Robotic world is not too far. In 2015 robotic challenges are being held by the robotic teams and getting prizes. The finalists in robotic challenges faced off this weekend.
The competition’s tasks that had to be completed within an hour: drive a utility vehicle, exit the vehicle, open a door, drill a hole in a wall, complete a surprise task, walk over a pile of rubble or clear a path through debris, and walk up a short flight of stairs. A robotics team from South Korea took home the $2 million first-place prize in a competition this weekend to design robots that could aid humans in a natural or man-made disaster.
The Running Man robot from Florida’s Institute for Human and Machine Cognition claimed second, finishing all the tasks in just over 50 minutes. Team Tartan Rescue’s CHIMP robot came in third, completing all the tasks in just over 55 minutes. The second and third place teams took home $1 million and $500,000, respectively. During the DARPA Robotics Challenge Finals, which took place here Friday and Saturday (June 5 and 6 of 2015), the winning team’s DRC-HUBO robot finished all eight tasks in less than 45 minutes. The winning bot had a humanoid design that could transform itself into a wheeled kneeling position for faster, more stable movement. After the first day of competition, Carnegie Mellon University’s CHIMP robot (short for CMU Highly Intelligent Mobile Platform) was in the lead, becoming the first team to complete all eight tasks in the hour allotted. CHIMP was followed by the German Team NIMBRO RESCUE’s robot Momaro and the Jet Propulsion Laboratory’s RoboSimian robot, which scored seven points each during the first day.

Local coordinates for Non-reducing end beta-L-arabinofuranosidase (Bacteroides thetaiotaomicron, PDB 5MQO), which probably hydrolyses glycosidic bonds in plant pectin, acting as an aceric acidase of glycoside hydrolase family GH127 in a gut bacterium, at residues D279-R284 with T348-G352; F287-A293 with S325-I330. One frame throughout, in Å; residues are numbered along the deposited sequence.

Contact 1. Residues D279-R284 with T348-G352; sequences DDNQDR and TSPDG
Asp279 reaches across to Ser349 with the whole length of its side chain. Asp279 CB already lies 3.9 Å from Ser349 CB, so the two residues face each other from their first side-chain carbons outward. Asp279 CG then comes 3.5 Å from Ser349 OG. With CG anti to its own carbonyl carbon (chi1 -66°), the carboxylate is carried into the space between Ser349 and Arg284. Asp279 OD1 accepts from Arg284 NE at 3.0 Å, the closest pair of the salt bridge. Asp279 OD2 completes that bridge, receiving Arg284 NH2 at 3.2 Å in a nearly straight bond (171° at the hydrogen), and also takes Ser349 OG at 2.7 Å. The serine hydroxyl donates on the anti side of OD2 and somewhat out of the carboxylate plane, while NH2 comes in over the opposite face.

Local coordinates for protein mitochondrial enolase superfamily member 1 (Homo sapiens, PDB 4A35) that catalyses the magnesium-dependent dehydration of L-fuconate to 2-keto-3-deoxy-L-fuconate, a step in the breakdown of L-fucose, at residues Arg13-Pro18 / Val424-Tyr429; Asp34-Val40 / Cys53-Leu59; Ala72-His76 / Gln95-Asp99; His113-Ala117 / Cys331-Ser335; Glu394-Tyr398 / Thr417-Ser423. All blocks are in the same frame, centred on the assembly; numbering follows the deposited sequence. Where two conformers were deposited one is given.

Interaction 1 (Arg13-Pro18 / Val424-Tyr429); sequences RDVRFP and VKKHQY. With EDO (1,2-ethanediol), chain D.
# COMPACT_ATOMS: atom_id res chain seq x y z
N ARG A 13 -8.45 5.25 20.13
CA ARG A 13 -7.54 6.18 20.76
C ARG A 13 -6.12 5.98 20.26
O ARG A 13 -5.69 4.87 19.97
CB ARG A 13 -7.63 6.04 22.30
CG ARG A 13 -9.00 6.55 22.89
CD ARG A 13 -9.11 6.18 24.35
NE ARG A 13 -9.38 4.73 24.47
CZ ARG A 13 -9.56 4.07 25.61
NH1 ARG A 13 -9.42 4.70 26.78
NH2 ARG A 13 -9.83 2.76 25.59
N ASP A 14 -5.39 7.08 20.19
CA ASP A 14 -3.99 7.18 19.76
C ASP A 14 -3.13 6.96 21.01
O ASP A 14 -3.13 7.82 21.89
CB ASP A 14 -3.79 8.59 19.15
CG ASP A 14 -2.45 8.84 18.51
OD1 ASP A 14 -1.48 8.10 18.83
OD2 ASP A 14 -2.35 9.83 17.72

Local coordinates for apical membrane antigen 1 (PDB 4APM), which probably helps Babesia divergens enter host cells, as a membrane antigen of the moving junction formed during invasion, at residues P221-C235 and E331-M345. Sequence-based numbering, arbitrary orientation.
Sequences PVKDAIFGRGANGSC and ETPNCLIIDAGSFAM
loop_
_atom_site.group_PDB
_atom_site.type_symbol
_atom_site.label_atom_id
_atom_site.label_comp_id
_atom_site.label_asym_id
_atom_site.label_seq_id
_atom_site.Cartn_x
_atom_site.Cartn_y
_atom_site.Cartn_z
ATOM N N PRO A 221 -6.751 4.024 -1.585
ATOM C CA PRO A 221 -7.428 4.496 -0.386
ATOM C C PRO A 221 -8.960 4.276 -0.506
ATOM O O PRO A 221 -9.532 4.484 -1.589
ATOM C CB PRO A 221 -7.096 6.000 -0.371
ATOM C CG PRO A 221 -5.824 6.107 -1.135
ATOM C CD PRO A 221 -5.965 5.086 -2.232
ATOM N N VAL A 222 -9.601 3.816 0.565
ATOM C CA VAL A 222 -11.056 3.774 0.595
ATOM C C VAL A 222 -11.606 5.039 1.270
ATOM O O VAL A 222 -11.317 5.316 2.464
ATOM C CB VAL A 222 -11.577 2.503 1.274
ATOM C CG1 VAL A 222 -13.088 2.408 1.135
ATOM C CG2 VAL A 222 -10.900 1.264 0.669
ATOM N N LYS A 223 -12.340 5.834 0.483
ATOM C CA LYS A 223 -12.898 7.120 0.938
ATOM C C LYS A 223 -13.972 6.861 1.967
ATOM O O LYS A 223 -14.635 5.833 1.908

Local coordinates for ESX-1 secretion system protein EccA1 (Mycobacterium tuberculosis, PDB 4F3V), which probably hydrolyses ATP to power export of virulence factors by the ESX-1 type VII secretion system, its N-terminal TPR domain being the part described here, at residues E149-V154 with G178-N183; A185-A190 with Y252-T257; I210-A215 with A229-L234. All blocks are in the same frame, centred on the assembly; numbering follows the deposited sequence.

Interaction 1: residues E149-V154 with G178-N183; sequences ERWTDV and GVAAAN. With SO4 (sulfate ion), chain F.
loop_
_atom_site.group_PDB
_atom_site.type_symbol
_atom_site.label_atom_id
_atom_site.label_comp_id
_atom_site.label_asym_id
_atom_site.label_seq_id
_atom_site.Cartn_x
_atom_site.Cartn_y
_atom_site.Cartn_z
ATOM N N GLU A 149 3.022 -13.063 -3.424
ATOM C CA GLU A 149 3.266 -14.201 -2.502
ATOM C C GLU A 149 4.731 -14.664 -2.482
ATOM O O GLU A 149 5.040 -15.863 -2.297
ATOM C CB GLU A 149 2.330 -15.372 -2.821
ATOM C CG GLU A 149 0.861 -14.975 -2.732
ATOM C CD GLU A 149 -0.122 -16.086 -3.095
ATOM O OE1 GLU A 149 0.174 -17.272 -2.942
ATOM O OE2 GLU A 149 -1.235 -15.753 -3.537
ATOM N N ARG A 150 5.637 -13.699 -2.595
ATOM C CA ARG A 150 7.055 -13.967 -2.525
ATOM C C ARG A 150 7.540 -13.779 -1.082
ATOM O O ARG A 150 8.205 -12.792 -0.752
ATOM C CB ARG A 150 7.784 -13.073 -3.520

But the second day of competition brought an upset by South Korea’s team KAIST, whose robot leaped into first place after finishing all eight tasks in less time than CMU’s CHIMP robot — including the surprise task, which involved unplugging a wire and plugging it into another outlet. Team IHMC also completed all eight tasks on the second day to claim second place, bumping CHIMP into third. Though the field of robotics still has a long way to go, the teams made some impressive strides in robotic technology. But even more surprising was the way the audience reacted to the robots, Pratt said.
Pratt said: “We have robots that look like the Terminator,” he said, and yet spectators fell in love with them, cheering when the robots succeeded and feeling sorry for them when they failed. “There is some incredible, untapped affinity for machines.”